A set of three chained ropes with clashing colored stones the size of her thumb caught her eye. It was ridiculously flashy, edging toward tacky. And just screamed Mavis.

“That,” she said and pointed.

“Ah, you’d like to see the Heathen Neck Ornament. Very unique, very—’’

“I don’t want to see it. I’ll take it. Just wrap it up, and make it fast.”

“I see.” Training kept him from goggling. “And how would you like to pay for that?”

Peabody marched up just as Eve was accepting the festive red and silver bag. “You shopped,” she said accusingly.

“No, I bought. There’s a difference.”

Eve and Roarke’s first Christmas has one wondering what gift Eve gave to the man who has everything. The answer is to be found in “Midnight in Death,” J.D. Robb’s novella featuring Eve and Roarke, featured in Silent Night, a Jove Christmas anthology (1988). 


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Janet Webb aka @JanetETennessee moved from the San Francisco Bay to eastern Tennessee. Baseball is my passion: I follow the Chattanooga Lookouts and the Nashville Sounds (farm team of my beloved Oakland Athletics). Social media devotee. Stories on royals and politics catch my eye. Ottawa born. Grew up on the books of Helen MacInnes, Dick Francis, and Dorothy L. Sayers. I'm always looking for a great new mystery series. I also review at Heroes and Heartbreakers.

Read all of Janet Webb's articles for Criminal Element!


  1. MB

    This was one of the really good ones- BEFORE La Nora changed ghostwriters and ran out of plots…. Awesome review.

  2. Nora Roberts

    I don’t have, and never have had a ghostwriter. I always wonder about people who don’t know me and feel free to make assumptions that insult my integrity. Like the books or don’t, that’s reader’s choice, but making false and personal statements crossing a line.

  3. Janet Webb

    When I read comments like that, I just sluff them off, because they’re so ludicrous. The fertile imagination of J.D. Robb is a national treasure…although if she ever wanted reader suggestions for plot possibilities, I’m up for a Peabody/McNab wedding…can you imagine the fussing there’d be from Roarke and Eve?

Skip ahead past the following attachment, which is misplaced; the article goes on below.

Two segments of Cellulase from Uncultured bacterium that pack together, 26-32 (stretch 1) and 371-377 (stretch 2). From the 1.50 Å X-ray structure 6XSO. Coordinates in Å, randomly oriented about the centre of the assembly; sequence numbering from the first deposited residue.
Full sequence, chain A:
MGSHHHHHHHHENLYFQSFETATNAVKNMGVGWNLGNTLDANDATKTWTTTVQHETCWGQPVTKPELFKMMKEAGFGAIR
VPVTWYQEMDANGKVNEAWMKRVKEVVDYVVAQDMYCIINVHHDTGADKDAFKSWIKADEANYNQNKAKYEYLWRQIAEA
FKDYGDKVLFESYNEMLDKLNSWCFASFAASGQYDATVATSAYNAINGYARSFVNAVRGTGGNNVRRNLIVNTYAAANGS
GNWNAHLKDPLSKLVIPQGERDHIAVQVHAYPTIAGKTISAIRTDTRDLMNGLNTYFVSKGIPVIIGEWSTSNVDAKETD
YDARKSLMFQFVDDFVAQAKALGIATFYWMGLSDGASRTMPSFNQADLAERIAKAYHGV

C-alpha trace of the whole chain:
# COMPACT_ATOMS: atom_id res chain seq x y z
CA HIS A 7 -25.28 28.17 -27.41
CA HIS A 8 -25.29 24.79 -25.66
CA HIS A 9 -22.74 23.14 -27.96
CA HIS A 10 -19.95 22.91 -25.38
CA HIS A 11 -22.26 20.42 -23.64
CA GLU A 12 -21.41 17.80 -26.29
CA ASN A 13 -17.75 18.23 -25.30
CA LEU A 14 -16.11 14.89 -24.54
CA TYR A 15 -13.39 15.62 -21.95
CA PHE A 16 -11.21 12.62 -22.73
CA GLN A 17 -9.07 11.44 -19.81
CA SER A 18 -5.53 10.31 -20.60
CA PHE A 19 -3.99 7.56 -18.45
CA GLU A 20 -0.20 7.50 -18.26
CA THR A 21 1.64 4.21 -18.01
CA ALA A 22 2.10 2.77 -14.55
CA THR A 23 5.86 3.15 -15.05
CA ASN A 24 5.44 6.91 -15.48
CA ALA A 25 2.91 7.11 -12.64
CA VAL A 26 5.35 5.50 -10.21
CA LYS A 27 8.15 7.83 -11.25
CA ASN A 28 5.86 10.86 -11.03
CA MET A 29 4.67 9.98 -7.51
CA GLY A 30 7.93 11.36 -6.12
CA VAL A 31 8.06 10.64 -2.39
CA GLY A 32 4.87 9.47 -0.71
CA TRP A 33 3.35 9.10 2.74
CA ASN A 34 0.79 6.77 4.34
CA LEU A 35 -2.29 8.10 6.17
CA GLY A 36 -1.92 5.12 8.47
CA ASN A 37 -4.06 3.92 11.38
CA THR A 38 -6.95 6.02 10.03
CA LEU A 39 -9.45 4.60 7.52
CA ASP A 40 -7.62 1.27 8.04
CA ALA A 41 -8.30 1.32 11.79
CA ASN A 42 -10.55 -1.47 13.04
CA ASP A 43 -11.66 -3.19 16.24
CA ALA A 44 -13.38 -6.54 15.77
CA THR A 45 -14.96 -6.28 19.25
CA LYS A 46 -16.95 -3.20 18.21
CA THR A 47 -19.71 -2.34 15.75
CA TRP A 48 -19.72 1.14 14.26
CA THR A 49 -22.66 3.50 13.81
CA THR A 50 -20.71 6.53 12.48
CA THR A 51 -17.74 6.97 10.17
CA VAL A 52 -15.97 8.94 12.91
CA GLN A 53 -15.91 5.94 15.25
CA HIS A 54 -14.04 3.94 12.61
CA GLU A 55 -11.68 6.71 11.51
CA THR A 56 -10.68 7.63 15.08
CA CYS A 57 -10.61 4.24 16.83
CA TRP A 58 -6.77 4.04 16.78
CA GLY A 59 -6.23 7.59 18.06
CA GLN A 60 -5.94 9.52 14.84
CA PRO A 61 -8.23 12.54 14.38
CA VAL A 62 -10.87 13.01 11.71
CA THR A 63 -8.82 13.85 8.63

I reviewed the latest In Death, #43: … I look forward each and every year to my twice-yearly installments of the latest in the life of Dallas, Eve and her fabuloso husband Roarke.

  4. nora robeerts

    I don’t sluff off comments that question my integrity or honesty. That’s a bridge too far.

    A reader comments a book sucked for her, that’s her right, and I zip it. But stating as fact I use ghosts is an outright lie, and it’s insulting–plus lies can stick and spread. I stand up for my work.

    And while I appreciate you enjoy the books, and the characters, I don’t take reader suggestions. It’s an intreegal part of writing my books myself. For better or worse, the ideeas, plot lines, characters come from me, and I write every word.

  5. MB

    I stand by what I said last year. Also, it’s “slough” not “sluff”.

    If you are Nora Roberts (or Robeerts in the second reply), then you might want to tighten up your writing or get a new editor. I am an editor, and I’d never allow the sloppy mistakes that whoever is currently writing the JD Robb novels keeps making. The overall voice of the writers changes from book to book, some of it hugely noticeable; sometimes in the middle of the book. Character names are wrong, things mentioned in ten books in a row are wrong, the futuristic details are wrong; after 40-some books where Pepsi is the only beverage mentioned by name, suddenly Eve is drinking Coke? Get real.

    Maybe you are Nora Roberts, and maybe you are writing these books; if so, you’ve burned out on them or lost your editor. The more I read of the first 18 books, the more I realize they are not written by whoever is producing the current crop.